I like Stanford. I think most of us do. Stanford is one of, if not the best school in the United States. It’s a beautiful university and home to a very good football team. They play football the old way, which many of us connote as the right way. Smash-mouth, run the ball, play a full-back, pro-style offense, physical, hard-hitting defense.
This style has worked for the program since Jim Harbaugh took over, and led Stanford back to the top of college football. It has continued to work for David Shaw when Harbaugh went cross-town to San Francisco. Stanford has knocked off USC 21-14, and should have beaten Notre Dame, falling controversially in overtime. They’ve beaten ranked teams in Arizona and Oregon State, and sit at 7-2.
The Cardinal control their own destiny in the Pac-12 North heading into their showdown this Saturday with the Oregon Ducks. But that’s how it’s been for the last two years. A vaunted, respected Stanford team playing Oregon for the Pac-12 North. The last two years, Oregon has blown the doors off Stanford in throttling offensive and energized defensive performances. Stanford, with their lumbering linemen and pro-style play makes Oregon look the best.
Of course, there are chinks in the Ducks’ armor. Oregon is banged up, especially on the defensive side of the ball, issues that may be forcing De’Anthony Thomas to try to revive his Heisman hopes by playing defensive back. Oregon’s backups and third-stringers that will be playing Saturday could get overrun by Stanford’s pounding offense, but it’s unlikely. Oregon was annihilated by USC’s passing attack, but Stanford, starting a quarterback that will be playing only his second college game, will have a nightmare of a time playing catch-up against the Oregon offense.
The x-factor in this game is Marcus Mariota. The man is dialed in. I always thought Mariota would improve going forward in his freshman year, and that he could be a very scary player by the end of the campaign, considering where he started from. But I don’t think anyone envisioned him being this dynamic. Mariota is the Ducks best downfield passing threat with the Chip Kelly offense, and he’s putting up huge numbers with Oregon’s worst receiving core in years. For all of Oregon’s offensive prowess, Mariota has opened up the field in a way that the Ducks haven’t seen recently. His poise, composure, and awareness are well-documented, and will serve him well on the big stage against the Cardinal, whose starting quarterback will most likely be anything but composed in the Autzen Zoo.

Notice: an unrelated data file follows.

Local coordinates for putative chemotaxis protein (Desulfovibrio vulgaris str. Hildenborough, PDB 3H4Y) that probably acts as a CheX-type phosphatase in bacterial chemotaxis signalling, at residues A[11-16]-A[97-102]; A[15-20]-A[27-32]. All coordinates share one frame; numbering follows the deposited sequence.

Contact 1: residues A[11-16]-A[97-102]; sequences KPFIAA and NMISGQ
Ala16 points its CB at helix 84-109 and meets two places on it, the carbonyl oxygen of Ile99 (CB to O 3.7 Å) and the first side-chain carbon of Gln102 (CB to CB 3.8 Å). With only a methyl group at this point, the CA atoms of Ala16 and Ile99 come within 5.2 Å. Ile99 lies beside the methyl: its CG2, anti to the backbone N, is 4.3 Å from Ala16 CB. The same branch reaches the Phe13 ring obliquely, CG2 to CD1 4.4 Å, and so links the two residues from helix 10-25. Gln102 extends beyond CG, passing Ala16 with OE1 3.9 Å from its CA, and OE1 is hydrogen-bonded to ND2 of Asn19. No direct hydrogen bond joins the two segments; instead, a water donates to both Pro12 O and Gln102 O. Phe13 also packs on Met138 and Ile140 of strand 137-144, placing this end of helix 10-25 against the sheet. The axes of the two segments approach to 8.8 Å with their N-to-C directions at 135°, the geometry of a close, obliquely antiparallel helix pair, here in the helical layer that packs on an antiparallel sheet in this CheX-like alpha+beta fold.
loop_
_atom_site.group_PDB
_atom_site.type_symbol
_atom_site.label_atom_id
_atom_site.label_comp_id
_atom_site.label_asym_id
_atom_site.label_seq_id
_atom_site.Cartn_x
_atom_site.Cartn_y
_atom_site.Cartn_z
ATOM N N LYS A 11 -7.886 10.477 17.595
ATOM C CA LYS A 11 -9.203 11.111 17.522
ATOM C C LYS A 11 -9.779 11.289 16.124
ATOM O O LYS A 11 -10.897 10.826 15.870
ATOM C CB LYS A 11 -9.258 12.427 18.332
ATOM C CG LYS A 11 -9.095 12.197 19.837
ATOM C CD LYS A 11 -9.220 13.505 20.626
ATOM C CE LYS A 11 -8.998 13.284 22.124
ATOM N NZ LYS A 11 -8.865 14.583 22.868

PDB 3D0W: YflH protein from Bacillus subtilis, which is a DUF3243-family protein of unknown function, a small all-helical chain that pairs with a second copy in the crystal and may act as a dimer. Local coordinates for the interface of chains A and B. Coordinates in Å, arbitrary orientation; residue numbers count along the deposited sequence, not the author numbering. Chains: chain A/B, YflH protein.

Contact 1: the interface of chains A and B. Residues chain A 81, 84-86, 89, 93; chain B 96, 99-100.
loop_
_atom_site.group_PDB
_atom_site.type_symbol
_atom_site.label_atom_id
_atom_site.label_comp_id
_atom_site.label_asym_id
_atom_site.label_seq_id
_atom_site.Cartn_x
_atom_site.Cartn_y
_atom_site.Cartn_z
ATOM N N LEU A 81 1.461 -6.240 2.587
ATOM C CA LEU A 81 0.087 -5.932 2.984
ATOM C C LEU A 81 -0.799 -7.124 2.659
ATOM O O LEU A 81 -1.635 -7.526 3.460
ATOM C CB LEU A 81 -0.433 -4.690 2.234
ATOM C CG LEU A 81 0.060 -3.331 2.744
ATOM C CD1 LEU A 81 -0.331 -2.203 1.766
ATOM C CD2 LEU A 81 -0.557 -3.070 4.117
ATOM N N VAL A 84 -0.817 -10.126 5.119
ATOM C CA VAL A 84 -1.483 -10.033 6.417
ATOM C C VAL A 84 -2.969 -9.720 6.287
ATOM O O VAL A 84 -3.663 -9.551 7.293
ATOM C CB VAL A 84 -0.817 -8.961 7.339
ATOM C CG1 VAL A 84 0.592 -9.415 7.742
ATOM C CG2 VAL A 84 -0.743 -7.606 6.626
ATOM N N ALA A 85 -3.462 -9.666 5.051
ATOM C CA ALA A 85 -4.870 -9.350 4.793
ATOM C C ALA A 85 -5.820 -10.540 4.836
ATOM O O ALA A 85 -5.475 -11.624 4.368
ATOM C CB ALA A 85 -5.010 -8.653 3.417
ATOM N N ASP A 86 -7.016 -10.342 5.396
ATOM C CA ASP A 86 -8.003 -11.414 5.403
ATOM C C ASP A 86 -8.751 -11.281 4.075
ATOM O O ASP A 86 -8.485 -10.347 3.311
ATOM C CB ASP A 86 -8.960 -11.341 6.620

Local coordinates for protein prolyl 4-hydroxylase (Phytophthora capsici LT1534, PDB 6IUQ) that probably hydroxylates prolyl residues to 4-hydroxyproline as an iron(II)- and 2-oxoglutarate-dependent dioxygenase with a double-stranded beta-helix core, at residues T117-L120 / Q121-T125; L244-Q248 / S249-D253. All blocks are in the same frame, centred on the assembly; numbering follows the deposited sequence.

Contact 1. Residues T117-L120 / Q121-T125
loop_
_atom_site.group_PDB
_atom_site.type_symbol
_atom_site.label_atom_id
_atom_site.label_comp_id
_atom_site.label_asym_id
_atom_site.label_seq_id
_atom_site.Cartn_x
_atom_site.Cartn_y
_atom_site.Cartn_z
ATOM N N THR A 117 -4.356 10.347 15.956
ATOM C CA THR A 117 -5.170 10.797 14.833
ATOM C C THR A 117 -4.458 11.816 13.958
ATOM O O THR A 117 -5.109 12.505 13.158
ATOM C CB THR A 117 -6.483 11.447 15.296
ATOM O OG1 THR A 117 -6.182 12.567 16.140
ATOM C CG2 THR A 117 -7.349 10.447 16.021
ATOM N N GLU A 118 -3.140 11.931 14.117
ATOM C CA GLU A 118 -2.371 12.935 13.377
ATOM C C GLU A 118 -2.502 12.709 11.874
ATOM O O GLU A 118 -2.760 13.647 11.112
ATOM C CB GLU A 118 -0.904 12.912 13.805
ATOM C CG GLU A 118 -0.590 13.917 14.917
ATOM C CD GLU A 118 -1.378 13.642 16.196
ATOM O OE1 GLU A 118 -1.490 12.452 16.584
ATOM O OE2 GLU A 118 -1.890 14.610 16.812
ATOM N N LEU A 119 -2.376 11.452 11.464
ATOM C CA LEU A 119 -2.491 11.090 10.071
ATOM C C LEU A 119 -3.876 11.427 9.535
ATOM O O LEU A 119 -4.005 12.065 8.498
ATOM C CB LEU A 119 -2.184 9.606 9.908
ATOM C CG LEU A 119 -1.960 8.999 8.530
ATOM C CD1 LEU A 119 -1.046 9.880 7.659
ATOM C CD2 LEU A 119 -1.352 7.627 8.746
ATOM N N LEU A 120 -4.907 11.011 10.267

Mariota has also showed considerable chops in the running game, something that fell away from the offense at the end of the Darron Thomas era. Mariota’s abilities make Oregon that much harder to defend. Mariota is on what is almost a vertical trajectory week to week, and he could cement his place in the Heisman race Saturday night.
While Stanford likes to think that with their size, they can stuff Oregon on the lines like SEC defenses have done to the Ducks in the past. But Stanford, while they have the brute strength, isn’t anywhere near as athletic as LSU or Auburn, and as the Cardinal have learned the last two years, you can’t tackle what you can’t catch. Oregon hasn’t played a meaningful home game since the Washington game over a month ago, and the Ducks, with whatever sparkling uniform combination they decide on, will be raring to go.
Stanford will also have to overcome a mental block against the Ducks. In 2011, Stanford was a top-five team, and was killed from start to finish in every phase of the game. I don’t know if this Stanford team thinks they can beat the Ducks. If I was them, I wouldn’t.
Stanford is fighting to stay relevant in the national college football discussion. With the lacking focus on sports and lacking pedigree and finances of other college football powers, the Cardinal are looking at an up-hill battle. Oregon, on the other hand, is finally getting down to business. The Ducks have waited for this part of their schedule to kick in since the opening night mauling of Arkansas State – the drive for a national championship is obvious in the Oregon camp. They’re finally in touching distance of the ultimate goal.
Oregon’s eyes are on the prize. They’re taking the Win The Day mantra more seriously than ever right now. It’s a confident bunch, a group of players that has no reason to think they’ll lose, especially at home. Kelly’s Ducks aren’t a letdown type of team. When was the last time the Ducks just didn’t show up for a game? Chip’s first game, in Boise, in 2009. Because of the Win the Day and Every-Game-Is-A-Super-Bowl attitude, the Ducks have down moments, not down games. Vegas doesn’t lie. Oregon is a 21 point favorite against Stanford. The Ducks never lose those games.
College GameDay is setting up in Eugene right now. Brent Musberger and Kirk Herbstreit are flying in for the ABC primetime call. This game, with an Oregon team that I believe is the best team in school history, playing a Stanford team that, while highly competent, is a tad less talented than in the recent past, has all the makings of another blowout. People who don’t watch these teams on a weekly basis and have short-term memory loss can hype this game up all they want. We just have no reason to believe that this Oregon – Stanford game will be different than any other.
Abe Asher is on Twitter. Follow him at @AbesWorldSports